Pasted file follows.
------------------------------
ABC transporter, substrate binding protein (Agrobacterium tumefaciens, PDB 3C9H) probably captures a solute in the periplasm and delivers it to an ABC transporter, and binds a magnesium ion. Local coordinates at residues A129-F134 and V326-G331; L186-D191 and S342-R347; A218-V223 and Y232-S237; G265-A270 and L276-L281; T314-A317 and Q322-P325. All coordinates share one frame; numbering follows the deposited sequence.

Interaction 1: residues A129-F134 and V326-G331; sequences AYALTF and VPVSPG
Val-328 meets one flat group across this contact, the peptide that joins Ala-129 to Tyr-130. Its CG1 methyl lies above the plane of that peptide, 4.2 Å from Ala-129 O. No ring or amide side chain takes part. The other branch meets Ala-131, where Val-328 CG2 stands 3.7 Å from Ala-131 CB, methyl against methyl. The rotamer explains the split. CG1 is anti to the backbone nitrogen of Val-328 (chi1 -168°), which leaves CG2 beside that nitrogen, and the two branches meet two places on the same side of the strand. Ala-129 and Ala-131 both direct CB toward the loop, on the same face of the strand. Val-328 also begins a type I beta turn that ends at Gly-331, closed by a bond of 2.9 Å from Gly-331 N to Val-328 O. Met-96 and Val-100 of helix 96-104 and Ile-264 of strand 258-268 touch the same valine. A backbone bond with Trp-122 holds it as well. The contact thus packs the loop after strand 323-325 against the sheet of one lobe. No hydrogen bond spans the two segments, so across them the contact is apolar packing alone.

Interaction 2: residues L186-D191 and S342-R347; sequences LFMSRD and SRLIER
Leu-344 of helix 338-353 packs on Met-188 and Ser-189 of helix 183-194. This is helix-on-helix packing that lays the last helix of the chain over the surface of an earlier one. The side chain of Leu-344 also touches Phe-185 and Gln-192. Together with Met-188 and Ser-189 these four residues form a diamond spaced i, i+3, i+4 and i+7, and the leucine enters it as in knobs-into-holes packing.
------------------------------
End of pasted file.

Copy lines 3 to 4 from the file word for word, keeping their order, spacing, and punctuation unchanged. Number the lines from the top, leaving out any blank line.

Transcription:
Val-328 meets one flat group across this contact, the peptide that joins Ala-129 to Tyr-130. Its CG1 methyl lies above the plane of that peptide, 4.2 Å from Ala-129 O. No ring or amide side chain takes part. The other branch meets Ala-131, where Val-328 CG2 stands 3.7 Å from Ala-131 CB, methyl against methyl. The rotamer explains the split. CG1 is anti to the backbone nitrogen of Val-328 (chi1 -168°), which leaves CG2 beside that nitrogen, and the two branches meet two places on the same side of the strand. Ala-129 and Ala-131 both direct CB toward the loop, on the same face of the strand. Val-328 also begins a type I beta turn that ends at Gly-331, closed by a bond of 2.9 Å from Gly-331 N to Val-328 O. Met-96 and Val-100 of helix 96-104 and Ile-264 of strand 258-268 touch the same valine. A backbone bond with Trp-122 holds it as well. The contact thus packs the loop after strand 323-325 against the sheet of one lobe. No hydrogen bond spans the two segments, so across them the contact is apolar packing alone.

Interaction 2: residues L186-D191 and S342-R347; sequences LFMSRD and SRLIER